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Everybody's Son

Review

Everybody's Son

When Anton Vesper was nine years old, his mother, Juanita, left him in their apartment in the Roosevelt projects alone and disappeared for seven days. With the windows painted shut and the door locked from the outside, Anton survives on the meager rations of food in the refrigerator and plays his Nintendo Game Boy until the batteries run out. Things aren’t so bad until the electricity shuts off in 95-degree weather; the situation becomes so unbearable that Anton throws a kitchen chair through the window and climbs out to freedom and fresh air. A police officer finds him a few minutes later and places him with Child Protective Services, and eventually in the home of the Colemans.

A new foster dad and the son of a U.S. senator, Judge David Coleman desperately wants to bring a child into their home for him and his wife, Delores, to nurture. He tells Delores that he just wants to “give back,” but the fact that they lost their own teenage son suddenly in a car accident lies just under the surface of his motivation. Even so, David takes a keen liking to his new charge, immediately picking up on the potential Anton has to live a different life altogether --- one that David has the means and connections to provide. But Anton stubbornly holds out hope that his mother will eventually return for him, a reality that David can’t allow. The decision to keep Anton, no matter what, sets into motion a series of underhanded dealings that eventually grant David his wish.

Told in four “books” that chronicle Anton’s life from 1991 to 2016, EVERYBODY’S SON follows the story of a young, adopted African American child as he grows, rises, falls and finds himself along the way.

"EVERYBODY’S SON is an impressive undertaking that addresses complex issues. Umrigar has crafted an unflinching portrait of the human condition with its flaws and triumphs, creating a safe space for us to find our own truth."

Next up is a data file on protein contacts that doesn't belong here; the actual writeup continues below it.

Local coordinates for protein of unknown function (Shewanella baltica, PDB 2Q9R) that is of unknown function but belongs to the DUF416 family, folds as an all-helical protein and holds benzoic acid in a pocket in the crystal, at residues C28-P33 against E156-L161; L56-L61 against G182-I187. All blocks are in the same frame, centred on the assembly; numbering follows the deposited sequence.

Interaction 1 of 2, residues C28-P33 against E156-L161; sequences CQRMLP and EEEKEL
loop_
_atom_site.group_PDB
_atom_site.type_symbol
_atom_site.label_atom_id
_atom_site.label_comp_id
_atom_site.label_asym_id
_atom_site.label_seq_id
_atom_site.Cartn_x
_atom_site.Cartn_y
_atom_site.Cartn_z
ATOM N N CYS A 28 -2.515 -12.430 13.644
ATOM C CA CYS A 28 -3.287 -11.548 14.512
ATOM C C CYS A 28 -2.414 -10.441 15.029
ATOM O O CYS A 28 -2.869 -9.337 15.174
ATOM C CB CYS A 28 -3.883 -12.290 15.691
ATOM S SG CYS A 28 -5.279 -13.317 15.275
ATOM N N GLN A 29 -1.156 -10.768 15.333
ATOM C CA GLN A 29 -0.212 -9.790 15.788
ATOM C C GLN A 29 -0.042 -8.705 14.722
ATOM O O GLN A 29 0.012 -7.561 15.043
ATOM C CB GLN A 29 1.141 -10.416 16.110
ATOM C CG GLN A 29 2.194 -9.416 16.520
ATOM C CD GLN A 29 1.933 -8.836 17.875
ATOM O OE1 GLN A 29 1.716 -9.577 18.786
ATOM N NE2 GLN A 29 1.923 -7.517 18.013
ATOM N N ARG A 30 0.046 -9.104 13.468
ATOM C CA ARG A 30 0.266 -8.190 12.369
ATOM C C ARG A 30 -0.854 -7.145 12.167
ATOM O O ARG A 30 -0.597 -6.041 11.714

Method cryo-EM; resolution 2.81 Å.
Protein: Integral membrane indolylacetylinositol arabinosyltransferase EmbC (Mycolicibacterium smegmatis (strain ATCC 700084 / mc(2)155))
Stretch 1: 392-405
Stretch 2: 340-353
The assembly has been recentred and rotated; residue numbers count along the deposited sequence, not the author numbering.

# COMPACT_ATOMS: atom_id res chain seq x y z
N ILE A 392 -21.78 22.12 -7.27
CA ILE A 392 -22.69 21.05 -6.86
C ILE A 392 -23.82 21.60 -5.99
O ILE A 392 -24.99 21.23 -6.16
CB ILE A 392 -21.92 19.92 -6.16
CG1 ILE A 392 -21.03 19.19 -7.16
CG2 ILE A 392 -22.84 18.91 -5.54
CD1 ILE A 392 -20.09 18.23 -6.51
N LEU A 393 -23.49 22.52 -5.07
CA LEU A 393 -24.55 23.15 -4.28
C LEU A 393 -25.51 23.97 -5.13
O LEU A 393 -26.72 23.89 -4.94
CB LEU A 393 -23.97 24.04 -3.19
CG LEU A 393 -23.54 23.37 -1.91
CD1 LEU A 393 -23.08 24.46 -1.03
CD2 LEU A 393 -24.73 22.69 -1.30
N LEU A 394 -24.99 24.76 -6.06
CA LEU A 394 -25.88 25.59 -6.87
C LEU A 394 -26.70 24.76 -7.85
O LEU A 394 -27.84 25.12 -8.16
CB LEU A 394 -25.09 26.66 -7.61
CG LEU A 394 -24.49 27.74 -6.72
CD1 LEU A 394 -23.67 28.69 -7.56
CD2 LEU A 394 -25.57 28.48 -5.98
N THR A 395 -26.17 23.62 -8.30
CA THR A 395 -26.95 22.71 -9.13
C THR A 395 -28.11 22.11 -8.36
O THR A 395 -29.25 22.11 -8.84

Thrity Umrigar has drafted the improbable: a book that is literary yet accessible. It takes no time at all to be enveloped in the writing and follow the story of Anton’s journey from start to finish. It’s very clear in the read that the author is a journalist --- her service to the facts is impeccable, although many times this is at the expense of character development. Umrigar had to cover 15 years in the space of one novel --- a daunting task, to be sure --- but the result is that the reader’s view into Anton’s life is heavily fragmented. While his character was so vivid on the beginning pages, I lost that clarity as he grew at various stages throughout the book.

Adding to this issue, I believe, is Umrigar’s use of the point-of-view (POV) characters. For the first several chapters, she depends heavily on David’s POV to tell the story --- a time when his choices take a turn for the dark. Later in life, when we view David from Anton’s POV, I almost don’t recognize him. And while this device certainly illustrates the truth that how a person is perceived is sometimes more important than who that person actually is, the reading experience felt disjointed. Additionally, I found myself wishing that Juanita’s POV had been included at the beginning to balance the story with emotional depth on the other side of the fence, so to speak. Even Delores’ POV would have provided some welcome color on a complex situation. Some readers will simply be able to chalk this up as a realistic approach to storytelling, but I was disappointed to not connect with the characters on a deeper level; it lessened the book’s impact for me.

That said, EVERYBODY’S SON tackles some incredibly ambitious themes that are seamlessly and effortlessly woven in. I found myself grateful to be confronted with issues in this book that I might not experience in my real life. Thinking through a topic from another angle and perspective challenges my biases, and wrestling through them makes me a better human being.

As Anton becomes comfortable in his adopted life, in college he meets and begins to date Carine, a fiery and idealistic African American woman whose passion to combat injustices and meet hot-button issues head on forces him to address the lens through which he sees the world. Just by being herself, Carine upsets the balance of his equilibrium and that of his family’s. But it’s in their relationship that Anton begins to confront a reality he’s tried to forget: that he will always have a foot in two worlds.

Anton’s sometimes overt and sometimes subtle search to land and feel comfortable in an identity is an expected through line in the book. However, as I turned the last page, I was struck with a less expected realization: Umrigar provided a profound commentary on human resilience (or lack thereof) in the faces and choices of every character. In fact, this story ultimately shines a brighter light on Juanita’s courage to pick herself up and move forward with her life after losing her son than all of Anton’s shiny successes.

EVERYBODY’S SON is an impressive undertaking that addresses complex issues. Umrigar has crafted an unflinching portrait of the human condition with its flaws and triumphs, creating a safe space for us to find our own truth.

Reviewed by Amy Haddock on June 9, 2017

Everybody's Son
by Thrity Umrigar

  • Publication Date: June 6, 2017
  • Genres: Fiction
  • Hardcover: 336 pages
  • Publisher: Harper
  • ISBN-10: 0062442244
  • ISBN-13: 9780062442246